Getting Through the Terrible TELRICs

Published February 1, 2004

Like the hapless daycare provider to a hyper toddler, the FCC is grappling with the complexities of price regulation in telecommunications.

Under the 1996 Telecommunications Act, incumbent local phone companies (the ILECs) are under a mandate to share their networks with new entrants (competing local exchange carriers, or CLECs). The perennial question is, if negotiations and arbitrations fail, at what price? The FCC has found that its first answer, total elemental long run incremental cost (TELRIC–a price based on the cost of a hypothetical, perfectly efficient future network), has raised some thorny problems, many of which are being revisited in the present TELRIC proceeding.

But perhaps the most interesting question of all has been neglected. Why do so many negotiations and arbitrations between ILECs and CLECs fail? Put another way, why has no wholesale market in local phone network access emerged?

The Telecom Act was supposed to offer the ILECs a nice carrot, access to long-distance phone markets, if they granted access on reasonable terms. Negotiations between little-or-nothing-to-offer carriers and their larger competitors do succeed in other markets. Internet peering and transit arrangements are a good example. These are the deals that ensure that an email that starts out on one network (AT&T’s, say) can travel safely to another (Earthlink’s, say).

Why, then, has the wholesale market in local phone network access been so slow to get off the ground? For a start, here’s some plausible partial answers:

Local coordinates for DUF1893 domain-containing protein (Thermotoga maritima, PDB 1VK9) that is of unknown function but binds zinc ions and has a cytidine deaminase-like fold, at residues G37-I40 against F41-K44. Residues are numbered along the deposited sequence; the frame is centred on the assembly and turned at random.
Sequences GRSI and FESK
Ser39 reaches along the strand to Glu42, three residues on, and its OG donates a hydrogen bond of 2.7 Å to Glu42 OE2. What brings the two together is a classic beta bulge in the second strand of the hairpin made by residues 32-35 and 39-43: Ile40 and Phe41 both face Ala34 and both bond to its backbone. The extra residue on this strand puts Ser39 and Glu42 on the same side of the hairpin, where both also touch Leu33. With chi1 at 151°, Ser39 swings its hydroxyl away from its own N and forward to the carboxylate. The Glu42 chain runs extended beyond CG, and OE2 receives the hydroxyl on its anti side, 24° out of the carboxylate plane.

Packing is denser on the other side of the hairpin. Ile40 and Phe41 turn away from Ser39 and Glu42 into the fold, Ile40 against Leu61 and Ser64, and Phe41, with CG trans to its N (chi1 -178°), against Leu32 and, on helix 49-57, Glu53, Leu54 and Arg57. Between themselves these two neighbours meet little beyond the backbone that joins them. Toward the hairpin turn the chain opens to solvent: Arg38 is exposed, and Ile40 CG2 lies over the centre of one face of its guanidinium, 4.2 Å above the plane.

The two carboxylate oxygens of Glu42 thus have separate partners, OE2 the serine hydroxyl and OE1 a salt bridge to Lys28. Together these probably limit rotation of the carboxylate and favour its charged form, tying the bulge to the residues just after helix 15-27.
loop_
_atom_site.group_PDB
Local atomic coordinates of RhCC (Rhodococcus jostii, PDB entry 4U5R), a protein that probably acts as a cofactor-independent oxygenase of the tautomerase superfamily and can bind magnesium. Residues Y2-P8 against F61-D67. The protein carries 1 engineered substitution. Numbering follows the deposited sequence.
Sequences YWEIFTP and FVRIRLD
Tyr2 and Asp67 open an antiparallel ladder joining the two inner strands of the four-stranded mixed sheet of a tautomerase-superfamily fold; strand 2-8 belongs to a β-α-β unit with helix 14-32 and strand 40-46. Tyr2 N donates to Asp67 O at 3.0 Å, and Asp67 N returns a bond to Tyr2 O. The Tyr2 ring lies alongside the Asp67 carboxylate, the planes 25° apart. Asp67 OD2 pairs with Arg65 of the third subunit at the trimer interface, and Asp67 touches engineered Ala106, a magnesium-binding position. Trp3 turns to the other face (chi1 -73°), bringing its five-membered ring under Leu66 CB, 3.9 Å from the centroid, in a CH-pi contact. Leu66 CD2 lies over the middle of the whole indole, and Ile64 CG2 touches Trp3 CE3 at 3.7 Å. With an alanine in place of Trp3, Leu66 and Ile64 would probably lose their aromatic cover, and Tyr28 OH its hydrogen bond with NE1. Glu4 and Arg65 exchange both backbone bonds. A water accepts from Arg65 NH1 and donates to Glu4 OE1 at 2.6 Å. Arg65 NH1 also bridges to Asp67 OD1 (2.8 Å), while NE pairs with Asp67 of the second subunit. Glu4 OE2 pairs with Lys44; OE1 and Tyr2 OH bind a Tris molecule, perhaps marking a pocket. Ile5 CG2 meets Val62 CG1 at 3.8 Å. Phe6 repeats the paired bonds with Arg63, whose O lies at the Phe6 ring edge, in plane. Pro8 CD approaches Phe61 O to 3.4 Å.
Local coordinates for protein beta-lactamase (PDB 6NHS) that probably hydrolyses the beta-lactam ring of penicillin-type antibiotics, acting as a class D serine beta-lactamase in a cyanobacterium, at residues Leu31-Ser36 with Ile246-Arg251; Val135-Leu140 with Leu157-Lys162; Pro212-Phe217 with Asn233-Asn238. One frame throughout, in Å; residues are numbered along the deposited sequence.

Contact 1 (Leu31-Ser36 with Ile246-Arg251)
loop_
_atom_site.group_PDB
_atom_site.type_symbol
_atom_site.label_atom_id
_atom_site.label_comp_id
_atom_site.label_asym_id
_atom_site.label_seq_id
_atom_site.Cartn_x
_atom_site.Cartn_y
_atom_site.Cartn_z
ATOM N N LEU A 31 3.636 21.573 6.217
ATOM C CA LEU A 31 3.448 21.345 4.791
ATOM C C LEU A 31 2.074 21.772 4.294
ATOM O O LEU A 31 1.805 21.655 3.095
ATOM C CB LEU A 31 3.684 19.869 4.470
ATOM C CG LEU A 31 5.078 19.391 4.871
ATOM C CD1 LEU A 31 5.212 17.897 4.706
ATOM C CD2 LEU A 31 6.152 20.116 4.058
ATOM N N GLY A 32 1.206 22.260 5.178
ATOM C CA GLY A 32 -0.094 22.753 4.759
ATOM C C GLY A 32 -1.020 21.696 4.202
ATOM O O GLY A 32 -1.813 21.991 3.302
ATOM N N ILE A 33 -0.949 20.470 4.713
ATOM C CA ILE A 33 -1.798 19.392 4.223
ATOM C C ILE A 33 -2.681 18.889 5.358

• Maybe the Act’s “carrot” theory was just too late; with long-distance revenues falling, entry into the long-distance market just isn’t that enticing a prospect.
  • Maybe TELRIC, which both ILECs and CLECs know will be the default price if negotiations fail, is so enticing to one side that good-faith negotiations are impossible.
  • Maybe the fact that ILEC/CLEC arbitrations under the Telecom Act are not final but can be appealed to state regulators tempts one or both sides into gaming. Economist Pablo Spiller has urged that disputes between carriers be booted into final fast-track arbitration to avoid this.

The problems the FCC has raised in its TELRIC proceeding are important ones, and we wish the agency the best of luck in dealing with them. But in the big picture, the most important thing is how to transition away from price controls to real markets. And quickly–as with a toddler, by the time one gets the hang of things at square one, the toddler is a teenager. The FCC was quick to grasp the advantages of long-run pricing (serious questions about its relevance to today’s investment incentives aside). But can the agency, or Congress, offer a long-run regulatory policy?

Solveig Singleton ([email protected]) is a lawyer and senior analyst with the Competitive Enterprise Institute’s Project for Technology and Innovation.